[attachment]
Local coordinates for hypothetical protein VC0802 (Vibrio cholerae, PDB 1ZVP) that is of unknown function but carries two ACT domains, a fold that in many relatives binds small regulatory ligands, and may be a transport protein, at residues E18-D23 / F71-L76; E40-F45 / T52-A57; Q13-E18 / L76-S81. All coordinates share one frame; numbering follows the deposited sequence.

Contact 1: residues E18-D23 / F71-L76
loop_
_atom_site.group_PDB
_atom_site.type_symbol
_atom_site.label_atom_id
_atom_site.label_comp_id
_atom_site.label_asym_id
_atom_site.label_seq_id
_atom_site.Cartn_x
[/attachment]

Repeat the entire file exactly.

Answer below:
Local coordinates for hypothetical protein VC0802 (Vibrio cholerae, PDB 1ZVP) that is of unknown function but carries two ACT domains, a fold that in many relatives binds small regulatory ligands, and may be a transport protein, at residues E18-D23 / F71-L76; E40-F45 / T52-A57; Q13-E18 / L76-S81. All coordinates share one frame; numbering follows the deposited sequence.

Contact 1: residues E18-D23 / F71-L76
loop_
_atom_site.group_PDB
_atom_site.type_symbol
_atom_site.label_atom_id
_atom_site.label_comp_id
_atom_site.label_asym_id
_atom_site.label_seq_id
_atom_site.Cartn_x